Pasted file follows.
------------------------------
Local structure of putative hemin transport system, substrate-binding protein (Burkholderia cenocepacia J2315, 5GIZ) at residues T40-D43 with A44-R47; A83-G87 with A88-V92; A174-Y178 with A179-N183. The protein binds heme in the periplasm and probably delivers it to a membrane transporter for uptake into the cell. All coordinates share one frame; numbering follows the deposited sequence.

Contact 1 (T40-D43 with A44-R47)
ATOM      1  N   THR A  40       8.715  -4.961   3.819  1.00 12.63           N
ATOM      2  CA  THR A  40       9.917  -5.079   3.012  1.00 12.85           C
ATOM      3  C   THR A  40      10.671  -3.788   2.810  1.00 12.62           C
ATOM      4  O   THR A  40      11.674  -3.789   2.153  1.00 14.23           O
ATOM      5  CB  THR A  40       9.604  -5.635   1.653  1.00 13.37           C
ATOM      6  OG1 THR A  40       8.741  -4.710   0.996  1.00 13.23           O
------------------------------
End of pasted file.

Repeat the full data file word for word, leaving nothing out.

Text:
Local structure of putative hemin transport system, substrate-binding protein (Burkholderia cenocepacia J2315, 5GIZ) at residues T40-D43 with A44-R47; A83-G87 with A88-V92; A174-Y178 with A179-N183. The protein binds heme in the periplasm and probably delivers it to a membrane transporter for uptake into the cell. All coordinates share one frame; numbering follows the deposited sequence.

Contact 1 (T40-D43 with A44-R47)
ATOM      1  N   THR A  40       8.715  -4.961   3.819  1.00 12.63           N
ATOM      2  CA  THR A  40       9.917  -5.079   3.012  1.00 12.85           C
ATOM      3  C   THR A  40      10.671  -3.788   2.810  1.00 12.62           C
ATOM      4  O   THR A  40      11.674  -3.789   2.153  1.00 14.23           O
ATOM      5  CB  THR A  40       9.604  -5.635   1.653  1.00 13.37           C
ATOM      6  OG1 THR A  40       8.741  -4.710   0.996  1.00 13.23           O